I live in a central time zone but travel very frequently in the United States for work. I also travel all over the world for pleasure. I've learned it's not easy recovering from jet lag, regardless of where I go.
Jet lag is a temporary sleep disorder that effects people who travel through multiple time zones. Your body's internal clock is synced to your current time time zone, so it has a difficult time adjusting to a new time zone. When you arrive to your destination, you may be ready to explore, but your body is saying, "Hell, no. Sleep, please." So, here's five tips on punching jet lag in the face.
1. BE WELL HYDRATED
I know you fight for your right to party, and may want to throw some kind of soiree the night before your big departure, or even have a couple of cocktails on the flight, but it may not be the best idea you've ever had. Why? Because the cabin humidity in an airplane can dip to less than 20%, which is far below the average humidity you're used to (probably between 30-60%). When your body is putting out more water than it's taking in, this causes dehydration. Obviously, we all know drinking alcohol causes dehydration, so flying in a plane can exacerbate dehydration and the symptoms that come with your hangover, like: headache, tiredness, sleepiness, dry skin, dizziness, and even vomiting and diarrhea.
Yeah, sounds like a really good time, right?
Avoid being the cranky-ass on your trip and do what your nice, little Corpsman says- hydrate. Airport security will allow you to bring an empty jug to fill with water, once you pass through. I always carry an empty water jug through security and fill it at a water fountain so I have plenty of water on my flights. This little damn cups they give you are never enough!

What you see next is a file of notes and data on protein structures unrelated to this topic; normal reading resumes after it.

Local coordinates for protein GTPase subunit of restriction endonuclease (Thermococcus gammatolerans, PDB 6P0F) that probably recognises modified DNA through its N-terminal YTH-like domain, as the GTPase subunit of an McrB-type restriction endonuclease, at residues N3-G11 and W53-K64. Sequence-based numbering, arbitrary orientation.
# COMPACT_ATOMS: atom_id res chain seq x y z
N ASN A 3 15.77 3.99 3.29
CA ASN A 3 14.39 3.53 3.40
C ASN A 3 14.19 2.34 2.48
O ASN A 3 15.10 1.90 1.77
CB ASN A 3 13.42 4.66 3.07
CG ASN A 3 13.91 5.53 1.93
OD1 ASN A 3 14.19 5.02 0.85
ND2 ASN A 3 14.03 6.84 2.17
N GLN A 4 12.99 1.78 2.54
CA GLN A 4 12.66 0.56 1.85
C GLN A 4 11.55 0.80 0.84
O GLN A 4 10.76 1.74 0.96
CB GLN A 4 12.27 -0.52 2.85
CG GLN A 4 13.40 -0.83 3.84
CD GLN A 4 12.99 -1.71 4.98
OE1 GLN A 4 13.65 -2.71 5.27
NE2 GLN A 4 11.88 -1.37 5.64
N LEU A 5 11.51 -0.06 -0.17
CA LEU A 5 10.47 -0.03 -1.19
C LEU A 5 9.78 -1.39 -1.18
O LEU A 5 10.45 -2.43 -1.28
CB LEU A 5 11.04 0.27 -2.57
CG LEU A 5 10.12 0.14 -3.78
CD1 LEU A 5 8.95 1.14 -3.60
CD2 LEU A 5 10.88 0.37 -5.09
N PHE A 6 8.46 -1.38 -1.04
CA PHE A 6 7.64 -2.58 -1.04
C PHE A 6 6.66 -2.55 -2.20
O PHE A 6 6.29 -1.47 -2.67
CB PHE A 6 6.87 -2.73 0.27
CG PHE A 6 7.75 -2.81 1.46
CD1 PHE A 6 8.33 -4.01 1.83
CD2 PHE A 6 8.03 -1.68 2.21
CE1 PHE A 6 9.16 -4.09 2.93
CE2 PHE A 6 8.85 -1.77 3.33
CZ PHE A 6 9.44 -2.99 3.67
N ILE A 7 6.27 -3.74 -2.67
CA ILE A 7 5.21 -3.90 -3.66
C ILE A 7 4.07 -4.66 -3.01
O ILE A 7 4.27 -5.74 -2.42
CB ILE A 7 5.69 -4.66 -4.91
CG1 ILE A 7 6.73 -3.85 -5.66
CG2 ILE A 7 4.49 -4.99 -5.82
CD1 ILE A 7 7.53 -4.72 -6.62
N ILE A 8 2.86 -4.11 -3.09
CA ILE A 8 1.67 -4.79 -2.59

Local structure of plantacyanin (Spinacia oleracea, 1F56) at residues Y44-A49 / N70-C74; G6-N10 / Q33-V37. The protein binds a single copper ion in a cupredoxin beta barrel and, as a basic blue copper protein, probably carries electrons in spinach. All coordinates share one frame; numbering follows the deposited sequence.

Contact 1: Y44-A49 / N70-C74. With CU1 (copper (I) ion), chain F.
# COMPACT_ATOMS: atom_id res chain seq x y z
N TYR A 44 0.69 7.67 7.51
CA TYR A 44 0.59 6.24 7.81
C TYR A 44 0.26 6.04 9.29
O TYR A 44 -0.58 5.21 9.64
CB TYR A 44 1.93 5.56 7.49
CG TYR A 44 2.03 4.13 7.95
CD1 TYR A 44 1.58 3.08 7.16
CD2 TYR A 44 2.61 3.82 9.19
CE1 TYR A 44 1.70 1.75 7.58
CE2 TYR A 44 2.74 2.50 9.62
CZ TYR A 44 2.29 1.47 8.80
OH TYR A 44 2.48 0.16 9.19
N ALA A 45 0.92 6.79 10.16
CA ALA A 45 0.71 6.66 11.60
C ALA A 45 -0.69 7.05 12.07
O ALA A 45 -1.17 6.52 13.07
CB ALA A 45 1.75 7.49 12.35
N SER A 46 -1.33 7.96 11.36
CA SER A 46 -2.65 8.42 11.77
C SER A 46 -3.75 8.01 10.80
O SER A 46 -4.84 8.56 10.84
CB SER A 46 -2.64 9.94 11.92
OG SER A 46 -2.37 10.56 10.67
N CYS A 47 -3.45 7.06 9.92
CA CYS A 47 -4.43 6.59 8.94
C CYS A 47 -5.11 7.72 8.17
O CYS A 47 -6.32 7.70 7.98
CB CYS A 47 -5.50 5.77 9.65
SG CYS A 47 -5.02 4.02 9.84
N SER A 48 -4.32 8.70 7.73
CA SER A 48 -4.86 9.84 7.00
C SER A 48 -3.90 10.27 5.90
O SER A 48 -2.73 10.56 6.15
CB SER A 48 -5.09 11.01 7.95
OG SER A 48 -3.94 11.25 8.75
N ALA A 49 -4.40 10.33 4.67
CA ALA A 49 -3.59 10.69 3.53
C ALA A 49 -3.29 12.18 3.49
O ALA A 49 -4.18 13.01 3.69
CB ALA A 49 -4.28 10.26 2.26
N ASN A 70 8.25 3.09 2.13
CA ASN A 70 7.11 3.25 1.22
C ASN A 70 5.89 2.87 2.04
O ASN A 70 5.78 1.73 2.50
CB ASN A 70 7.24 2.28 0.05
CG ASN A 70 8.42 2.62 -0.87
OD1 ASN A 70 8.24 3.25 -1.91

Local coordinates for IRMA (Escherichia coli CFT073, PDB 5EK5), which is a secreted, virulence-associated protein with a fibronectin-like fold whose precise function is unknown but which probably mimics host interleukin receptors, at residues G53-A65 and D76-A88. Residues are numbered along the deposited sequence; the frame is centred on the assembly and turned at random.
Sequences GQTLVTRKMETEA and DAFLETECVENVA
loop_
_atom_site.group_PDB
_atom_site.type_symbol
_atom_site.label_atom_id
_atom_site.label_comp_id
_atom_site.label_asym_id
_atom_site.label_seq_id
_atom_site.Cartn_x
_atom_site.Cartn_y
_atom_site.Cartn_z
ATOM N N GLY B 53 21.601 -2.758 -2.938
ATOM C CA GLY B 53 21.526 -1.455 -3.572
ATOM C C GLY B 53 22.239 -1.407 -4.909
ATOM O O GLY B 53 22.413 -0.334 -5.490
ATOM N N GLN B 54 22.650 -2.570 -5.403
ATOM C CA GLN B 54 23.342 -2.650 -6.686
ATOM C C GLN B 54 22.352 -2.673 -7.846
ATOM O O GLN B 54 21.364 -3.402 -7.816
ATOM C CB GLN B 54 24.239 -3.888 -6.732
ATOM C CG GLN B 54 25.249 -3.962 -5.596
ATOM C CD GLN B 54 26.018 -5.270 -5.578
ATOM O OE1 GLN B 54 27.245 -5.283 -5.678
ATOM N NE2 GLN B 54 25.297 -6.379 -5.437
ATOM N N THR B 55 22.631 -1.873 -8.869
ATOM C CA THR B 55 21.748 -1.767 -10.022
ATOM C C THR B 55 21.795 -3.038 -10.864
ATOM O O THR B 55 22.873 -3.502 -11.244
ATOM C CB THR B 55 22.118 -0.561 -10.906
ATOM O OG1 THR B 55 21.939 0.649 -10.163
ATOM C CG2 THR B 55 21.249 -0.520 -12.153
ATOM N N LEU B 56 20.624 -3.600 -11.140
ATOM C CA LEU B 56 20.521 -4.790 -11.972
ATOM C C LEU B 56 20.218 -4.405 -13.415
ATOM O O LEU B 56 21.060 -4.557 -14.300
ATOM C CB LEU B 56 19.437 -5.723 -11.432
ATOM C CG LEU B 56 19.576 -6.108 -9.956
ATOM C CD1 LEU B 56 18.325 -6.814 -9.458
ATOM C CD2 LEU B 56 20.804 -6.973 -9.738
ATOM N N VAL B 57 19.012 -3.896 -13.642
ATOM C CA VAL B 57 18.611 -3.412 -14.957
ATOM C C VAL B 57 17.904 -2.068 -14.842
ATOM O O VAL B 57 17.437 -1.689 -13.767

2. BE WELL RESTED.
Melatonin is legit! Depending on when your flight is, you'll either want to be well rested, or ready to rest. I've personally never slept well on a plane, but I'm not afraid to help sleep along if I need it.
Melatonin is a natural hormone that is released in our bodies when it gets dark and signals us that it's time to sleep. You really don't need much. The best part about Melatonin, is that it doesn't leave you feeling groggy like an unnatural sleep-aid would. They make Melatonin in pill forms and chewable. I recommend getting the pill form because the chewable and gummies often contain sugar. So, if you have a several hour flight and want to rest, take a "chill pill" and get some zzz.
3. STAY AWAKE
I know the struggle is REAL, but try to get out and explore to stay awake until later. Its hard to grapple those mid-day sleepies, but if you can push yourself to go to sleep at a decent hour, you'll crash hard that night, and wake up refreshed the next morning.
Get up, get out, and move around. It doesn't matter whether you beat feet on the street, practice yoga, or hit the local gym. Get your blood circulating, and feed your brain and muscles with oxygen. Exercising at certain times of the day can change circadian rhythms, giving insomnia and fatigue a solid roundhouse kick to the head. It may not directly impact your internal clock, but it will increase the length and quality of your sleep.
5. EAT CLEAN
Most airline carriers offer super cute packages of snacks and goodies that are way over priced, and guess what? They're not good for you. They're loaded with unnatural carbs, processed sugars, and mysterious additives. All of the things that cause bloating, gas, and indigestion. No one wants to sit with the smelly guy or gal on the plane, especially if that smelly guy or gal is you! I mean, let's face it, it is uncomfortable!
If you intend to sleep on the flight, avoid drinking coffee and other caffeine-filled drinks. Drink lots of water. Help your body do all of its natural processes without putting additional stress (from cabin pressure and low humidity) on it.
So, there it is. Hopefully this is the only travel hack you'll need!
Find more tips and tricks on www.healthcoach.vet